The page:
The Georgian era in England began on horseback and ended in a railway carriage. As to the countryside, where the vast majority of England’s nearly six million people lived, it was mainly vast fields, sprawling common waste, wonderful woodland with bogs and moors being very treacherous places. Much of the land under cultivation was tilled as in medieval times. In the north it was mostly barren due to the poverty of the soil, impassability of the mountains and scarcity of the population. The roads were truly vile. Most people lived their whole lives without ever going further than the village market. At London gurus of taste considered the fine arts – painting and sculpture, addressed the pleasures of the imagination individually, collectively and corporately. Country gentry wanted to experience great emotions of taste so the interiors of their country houses were sensibly arranged to suit such a purpose.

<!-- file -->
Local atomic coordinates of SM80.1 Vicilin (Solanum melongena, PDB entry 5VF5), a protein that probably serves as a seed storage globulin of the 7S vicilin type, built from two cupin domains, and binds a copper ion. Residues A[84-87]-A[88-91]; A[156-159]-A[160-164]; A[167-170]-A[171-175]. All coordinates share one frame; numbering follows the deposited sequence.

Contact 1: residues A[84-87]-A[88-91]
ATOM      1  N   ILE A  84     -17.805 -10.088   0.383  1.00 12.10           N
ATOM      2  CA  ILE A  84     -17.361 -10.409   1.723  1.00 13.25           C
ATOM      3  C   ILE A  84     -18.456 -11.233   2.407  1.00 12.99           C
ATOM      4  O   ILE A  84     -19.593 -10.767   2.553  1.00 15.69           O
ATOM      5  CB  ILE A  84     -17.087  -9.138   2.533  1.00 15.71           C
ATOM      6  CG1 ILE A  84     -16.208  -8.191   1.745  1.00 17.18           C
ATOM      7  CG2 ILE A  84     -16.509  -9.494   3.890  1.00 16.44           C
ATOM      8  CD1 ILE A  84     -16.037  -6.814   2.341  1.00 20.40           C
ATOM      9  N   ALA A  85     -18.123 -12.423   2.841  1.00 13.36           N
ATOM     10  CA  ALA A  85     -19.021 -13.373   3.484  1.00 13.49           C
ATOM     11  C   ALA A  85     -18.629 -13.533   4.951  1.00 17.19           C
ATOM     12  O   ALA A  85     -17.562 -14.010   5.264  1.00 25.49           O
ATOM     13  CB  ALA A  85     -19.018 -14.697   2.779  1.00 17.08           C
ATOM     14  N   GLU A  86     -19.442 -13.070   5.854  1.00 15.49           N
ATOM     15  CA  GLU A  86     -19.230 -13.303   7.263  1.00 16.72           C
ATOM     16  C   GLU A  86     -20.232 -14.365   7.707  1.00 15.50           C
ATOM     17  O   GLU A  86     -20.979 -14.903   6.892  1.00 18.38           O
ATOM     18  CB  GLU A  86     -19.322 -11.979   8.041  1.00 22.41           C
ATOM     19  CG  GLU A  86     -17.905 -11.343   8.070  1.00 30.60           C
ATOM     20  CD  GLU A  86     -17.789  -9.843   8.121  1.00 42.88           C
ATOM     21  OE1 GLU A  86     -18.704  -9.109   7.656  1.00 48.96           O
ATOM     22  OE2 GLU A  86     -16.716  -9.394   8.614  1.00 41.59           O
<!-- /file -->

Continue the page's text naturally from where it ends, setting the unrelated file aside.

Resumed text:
TagsCultivationEnglishGeorge 1George IIGeorge IIIGeorge IVGeorgian EraPrejudice and PridePrince RegentSensibility and SenseTaste
Carolyn McDowall FRSA has gained considerable experience and business acumen in her professional career. An independent cultural and social historian, Carolyn is an interior designer by trade. She has been involved in the creative sector for over thirty years in Australia; completing interior design projects, creating and producing innovative corporate and not-for profit (social profit) community events. She has over that time continuously conducted independent research , while designing, developing, and producing educational art and design history programs in conjunction with renowned specialist colleagues.